We still have not considered the following three cases: (a) when point lies outside all the triangles whose equatorial spheres enclose , (b) vertex lies close to an input line segment, and (c) point or lies very close to an input line segment. Case (a) cannot happen because the vertex would have to be inside an equatorial sphere of only one of the two such intersecting spheres, but the circle of their intersection projects onto the common edge of the two triangular facets. Thus, if the vertex is inside the equatorial sphere of one of the triangles, but its projection is outside, it is also inside the equatorial sphere of the triangle over which its projection falls. For case (b), we may follow the algorithm above used for 2D refinement. We will provide some nonrigorous analysis for case (c) below.

A natural solution for case (c) is to place the vertex at a point on the input line segment furthest away from existing vertices such that does not lie inside the resulting equatorial spheres after the insertion of the new vertex. What we do not yet know is how close to an existing vertex (relative to the local sizing field) such a point can lie. Consider the unique plane that intersects the encroached upon triangular facet on the input line segment and passes through the vertex . Since we know that or is closer to the input line segment than the distance , we know that the dihedral angle between our new plane and the plane of the triangular facet is less than 45 degrees. Thus, the cross-section of the equatorial (hemi)sphere (of a triangular facet incident on the input line segment) on the new plane forms a petal. If is inside the petal, the radius of the circle from which the petal is formed is constrained (but smaller than ). The constant associated with the constraint results in a proportional change in the constant associated with the size optimality of the mesh.

We have not yet considered other equatorial spheres that may enclose after is inserted into the mesh. If is still inside an equatorial sphere, it cannot be the equatorial sphere associated with a triangle that is incident on the input segment considered above (because of our choice of ). From the reasoning for case (a) above, since does not lie inside the equatorial sphere on the triangular facet in which its its projection lies, it does not lie in the equatorial sphere of any other triangular facet on the same plane. The analysis is nonrigorous, and we leave the rigorous analysis as future work.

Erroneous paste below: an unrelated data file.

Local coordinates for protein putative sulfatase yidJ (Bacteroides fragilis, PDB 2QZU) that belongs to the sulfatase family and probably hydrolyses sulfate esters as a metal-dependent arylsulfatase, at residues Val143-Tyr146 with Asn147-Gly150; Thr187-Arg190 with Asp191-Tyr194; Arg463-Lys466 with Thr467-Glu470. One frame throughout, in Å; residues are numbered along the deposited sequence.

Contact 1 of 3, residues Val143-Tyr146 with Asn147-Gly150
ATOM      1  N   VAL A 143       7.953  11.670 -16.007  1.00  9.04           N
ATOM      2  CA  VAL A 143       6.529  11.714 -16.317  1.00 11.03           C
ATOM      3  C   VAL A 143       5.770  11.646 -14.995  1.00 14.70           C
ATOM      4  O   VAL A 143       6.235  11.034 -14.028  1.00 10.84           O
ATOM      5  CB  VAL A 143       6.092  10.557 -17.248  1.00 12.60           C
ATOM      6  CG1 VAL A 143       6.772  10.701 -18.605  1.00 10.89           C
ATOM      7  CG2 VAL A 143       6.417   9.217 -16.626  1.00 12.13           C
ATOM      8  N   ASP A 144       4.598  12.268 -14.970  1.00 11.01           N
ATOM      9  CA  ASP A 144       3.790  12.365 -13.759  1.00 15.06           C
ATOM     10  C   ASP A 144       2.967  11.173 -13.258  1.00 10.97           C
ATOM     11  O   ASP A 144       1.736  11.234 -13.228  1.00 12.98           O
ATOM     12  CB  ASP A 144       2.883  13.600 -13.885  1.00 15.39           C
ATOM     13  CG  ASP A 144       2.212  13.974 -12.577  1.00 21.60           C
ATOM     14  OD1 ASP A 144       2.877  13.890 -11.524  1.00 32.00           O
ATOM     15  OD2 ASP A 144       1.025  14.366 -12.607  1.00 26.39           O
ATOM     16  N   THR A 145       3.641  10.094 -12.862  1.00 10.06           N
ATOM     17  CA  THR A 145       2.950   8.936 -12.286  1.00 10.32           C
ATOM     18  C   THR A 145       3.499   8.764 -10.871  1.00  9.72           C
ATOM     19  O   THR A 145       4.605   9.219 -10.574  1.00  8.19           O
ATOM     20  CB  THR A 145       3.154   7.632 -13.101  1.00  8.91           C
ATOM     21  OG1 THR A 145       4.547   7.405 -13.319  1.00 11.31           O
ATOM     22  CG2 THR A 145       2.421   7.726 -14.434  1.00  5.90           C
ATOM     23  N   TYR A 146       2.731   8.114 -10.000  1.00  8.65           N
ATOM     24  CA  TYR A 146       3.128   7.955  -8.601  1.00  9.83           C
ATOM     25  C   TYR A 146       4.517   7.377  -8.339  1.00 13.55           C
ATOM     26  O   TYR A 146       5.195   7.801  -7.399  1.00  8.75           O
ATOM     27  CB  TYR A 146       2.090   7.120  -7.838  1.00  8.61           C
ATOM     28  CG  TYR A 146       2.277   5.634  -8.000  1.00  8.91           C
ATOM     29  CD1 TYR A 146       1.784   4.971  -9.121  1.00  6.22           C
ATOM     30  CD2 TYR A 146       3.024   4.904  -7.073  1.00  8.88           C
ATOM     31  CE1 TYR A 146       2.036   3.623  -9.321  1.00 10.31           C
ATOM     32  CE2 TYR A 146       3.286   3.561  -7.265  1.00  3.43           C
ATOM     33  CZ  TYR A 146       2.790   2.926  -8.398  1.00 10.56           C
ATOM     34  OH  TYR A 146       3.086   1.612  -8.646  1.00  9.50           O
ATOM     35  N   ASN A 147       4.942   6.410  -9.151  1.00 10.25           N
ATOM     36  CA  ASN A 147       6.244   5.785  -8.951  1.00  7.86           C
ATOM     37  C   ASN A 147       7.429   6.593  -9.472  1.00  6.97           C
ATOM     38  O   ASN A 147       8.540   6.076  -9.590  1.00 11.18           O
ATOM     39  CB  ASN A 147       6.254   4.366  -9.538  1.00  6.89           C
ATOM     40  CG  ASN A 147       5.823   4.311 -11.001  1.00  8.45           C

## Appendix B Angle Maximization-Based Vertex Placement

One of the disadvantages of the distance maximization-based routine provided in the paper is that the definition of sliver is necessary to place the vertex. Here, we present a slightly different algorithm where we attempt to improve the dihedral angles between the facets of a tetrahedra by maximizing the weighted distance from the potential new tetrahedra that may be formed as a result of the insertion of the new vertex.

For the angle maximization-based routine, we maximize the minimum weighted distance from the plane of those triangles that may form small slivers. The weights are proportional to the area of the triangles. Since the volume of the potential sliver is proportional to the area of the triangle and the distance of the Steiner vertex from the plane of the triangle, the increase in the weighted distance also increases the dihedral angle as well as the volume-edge ratio. As mentioned in Section 2, there may be, at most, a finite number of such facets. Li [7] showed that a small perturbation of the Steiner vertex may change the connectivity in the resulting Delaunay tetrahedralization. Thus, it is important to consider all potential triangular facets that may form small slivers.